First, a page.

Bears have overrun Ancestry.com's (NAS: ACOM) quarterly family reunion.
Shares of the leading genealogy website operator were down by roughly 20% this morning after the company posted financial results that inherited trouble spots in key metrics and ended with a soft outlook for the current quarter.
The fourth quarter itself wasn't too shabby on the income statement. Revenue climbed 26% to $104.2 million, fueled by a 22% increase in subscribers and a healthy year-over-year increase in average revenue per user. Ancestry.com's profit of $0.40 a share was ahead of both the $0.25 a share it earned a year ago and the $0.34 a share that analysts were expecting.
So far, so good -- but now let's introduce the rest of the brood.
The black sheep of the family
Subscriber acquisition costs clocked in at a problematic $107.88 for every gross subscriber added to its rolls. That ransom was just $93.64 three months earlier and $96.87 a year before.
Paying more for new customers would be worthwhile if they were paying more, but -- alas -- they're not.
Average monthly revenue per subscriber may have climbed to $18.38 from $17.78 a year earlier, but it was a dip for the third quarter's $18.68 showing.
There's a reason for that. The premium website operator tweaked its pricing late last summer. Ancestry.com decided to bump its monthly rates higher, but at the same time providing better discounts on longer-term subscriptions. In other words, it's trying to make it more cost-effective for new visitors to sign up for longer membership plans.
This should improve churn, and it did. Ancestry.com's monthly churn of 3.8% is refreshingly lower than the prior year's 3.9% and the two preceding quarters at 4.6% and 4.2%.
This is the silver lining behind the lower revenue average per subscriber, but they better stick around longer given the growing marketing costs to woo them over in the first place.
As the world churns
Subscriber turnover can be a tricky beast. Netflix (NAS: NFLX) recently discontinued its practice of publicly disclosing its churn rate -- which last year was roughly in line with Ancestry.com's rate. Netflix argues that churn is no longer a useful metric in assessing its business, though cynics will argue that Netflix is abandoning the gauge because churn on its growing streaming business should be much higher than on its fading DVD-based business.
Other popular subscription services including TiVo (NAS: TIVO) and Sirius XM Radio (NAS: SIRI) are sporting substantially lower churn rates than Ancestry.com, but it's not fair to compare the services. TiVo and Sirius XM require costly upfront hardware investments that make it easier to justify longer tenures. Ancestry.com is a strictly a Web and mobile app platform. Renewals are based more on the user's appetite to dig deeper into his or her lineage than fretting over a $300 DVR or $200 satellite radio receiver.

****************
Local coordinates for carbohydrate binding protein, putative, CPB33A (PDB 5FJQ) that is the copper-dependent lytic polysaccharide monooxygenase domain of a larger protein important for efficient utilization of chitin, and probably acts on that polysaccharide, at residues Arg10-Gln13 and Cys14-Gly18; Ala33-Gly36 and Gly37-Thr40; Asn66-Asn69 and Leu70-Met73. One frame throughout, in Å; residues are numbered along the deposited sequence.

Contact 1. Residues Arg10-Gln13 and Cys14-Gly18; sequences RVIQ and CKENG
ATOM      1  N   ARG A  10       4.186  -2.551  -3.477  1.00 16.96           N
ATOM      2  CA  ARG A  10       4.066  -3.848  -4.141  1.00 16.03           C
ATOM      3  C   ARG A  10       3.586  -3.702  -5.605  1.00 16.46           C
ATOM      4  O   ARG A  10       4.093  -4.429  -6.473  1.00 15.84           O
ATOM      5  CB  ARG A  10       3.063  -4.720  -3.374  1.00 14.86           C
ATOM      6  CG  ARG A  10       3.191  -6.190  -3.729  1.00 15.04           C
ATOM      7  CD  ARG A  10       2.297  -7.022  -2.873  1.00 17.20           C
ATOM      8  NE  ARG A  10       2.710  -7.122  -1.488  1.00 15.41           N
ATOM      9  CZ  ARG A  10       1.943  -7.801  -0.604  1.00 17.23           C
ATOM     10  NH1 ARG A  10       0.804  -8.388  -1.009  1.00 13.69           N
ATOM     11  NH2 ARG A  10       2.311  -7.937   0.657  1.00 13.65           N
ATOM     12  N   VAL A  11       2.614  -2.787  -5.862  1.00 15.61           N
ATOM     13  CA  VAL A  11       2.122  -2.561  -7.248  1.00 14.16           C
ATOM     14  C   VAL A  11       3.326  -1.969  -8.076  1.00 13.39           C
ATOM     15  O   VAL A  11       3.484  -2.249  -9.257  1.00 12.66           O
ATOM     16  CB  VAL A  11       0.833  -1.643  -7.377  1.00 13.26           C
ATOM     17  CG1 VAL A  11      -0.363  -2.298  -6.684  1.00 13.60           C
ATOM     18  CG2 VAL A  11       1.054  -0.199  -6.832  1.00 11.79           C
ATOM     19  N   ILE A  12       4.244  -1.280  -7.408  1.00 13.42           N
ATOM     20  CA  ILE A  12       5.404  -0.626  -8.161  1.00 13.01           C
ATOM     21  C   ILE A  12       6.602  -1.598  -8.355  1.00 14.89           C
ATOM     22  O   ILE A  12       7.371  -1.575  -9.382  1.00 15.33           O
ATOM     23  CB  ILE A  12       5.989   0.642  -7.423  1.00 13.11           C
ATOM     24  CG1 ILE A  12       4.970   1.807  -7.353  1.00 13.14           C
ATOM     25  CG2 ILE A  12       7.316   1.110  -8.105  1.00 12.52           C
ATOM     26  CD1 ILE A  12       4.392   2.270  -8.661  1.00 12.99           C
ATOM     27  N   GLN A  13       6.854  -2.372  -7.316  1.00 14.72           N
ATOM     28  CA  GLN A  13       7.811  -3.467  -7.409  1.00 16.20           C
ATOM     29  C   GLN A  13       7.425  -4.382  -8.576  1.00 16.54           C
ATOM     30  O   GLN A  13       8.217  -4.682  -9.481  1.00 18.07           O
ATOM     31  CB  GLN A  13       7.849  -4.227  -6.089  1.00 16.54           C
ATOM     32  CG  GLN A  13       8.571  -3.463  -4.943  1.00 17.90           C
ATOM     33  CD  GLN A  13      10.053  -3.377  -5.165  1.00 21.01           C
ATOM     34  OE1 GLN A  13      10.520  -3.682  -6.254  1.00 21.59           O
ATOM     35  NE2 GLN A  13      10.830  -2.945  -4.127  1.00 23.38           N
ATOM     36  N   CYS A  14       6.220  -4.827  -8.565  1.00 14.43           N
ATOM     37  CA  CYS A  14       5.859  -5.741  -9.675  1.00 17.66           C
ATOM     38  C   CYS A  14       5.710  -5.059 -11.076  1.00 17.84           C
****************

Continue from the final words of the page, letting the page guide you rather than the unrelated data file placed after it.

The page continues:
Ancestry.com's near-term prospects aren't as bad as today's stock dive suggests.
Who Do You Think You Are? -- the primetime genealogy series that Ancestry.com and Comcast's (NAS: CMCSK) NBC Universal put out -- began airing its third season earlier this month. This is great publicity for Ancestry.com. If viewers get excited about watching Martin Sheen and Marisa Tomei dive into their roots on Friday nights with the help of Ancestry.com, where do you think they will turn when it's time to learn more about their own ancestors?
The market's still skeptical. Ancestry.com is eyeing just $106 million to $108 million in revenue this quarter, representing a meager sequential uptick over the holiday quarter's $104.2 million but also shy of the $108.9 million that Wall Street was targeting.
Ancestry.com's guidance for all of 2012 -- calling for revenue to grow by 14% to 18% with adjusted EBITDA climbing even better -- is more in line with what the market's expecting, but investors will always take the near-certainty of a current quarter's projections over the foggy nature of a full-year glimpse.
The market may also not be entirely pleased that Ancestry.com is only looking to close out the year with a little more than 1.9 million subscribers. There may be nothing inherently wrong with growing its rolls by 12% to 15% this year, but the service did add more net new subscribers in 2011.
The good news here is that Ancestry.com has never been this cheap. The stock is now fetching just 15 times this year's projected profitability and a mere 12 times next year's bottom-line target. The family portrait may not look pretty now, but the price is certainly right for a service that is continuing to grow in popularity.
Next in line
Ancestry.com has been a disappointment since I recommended it to Rule Breakers newsletter subscribers two years ago, but a few big winners have been more than enough to generate overall market-thumping returns for the growth stock service. Now it's time to discover the next Rule-Breaking multibagger. It's a free report. Want it? Get it.
At the time thisarticle was published Motley Fool newsletter serviceshave recommended buying shares of Ancestry.com and Netflix. Try any of our Foolish newsletter servicesfree for 30 days. We Fools may not all hold the same opinions, but we all believe thatconsidering a diverse range of insightsmakes us better investors. The Motley Fool has adisclosure policy.Longtime Fool contributorRick Munarrizcalls them as he sees them. He does not own shares in any of the stocks in this story, except for Netflix. Rick is also part of theRule Breakersnewsletter research team, seeking out tomorrow's ultimate growth stocks a day early.
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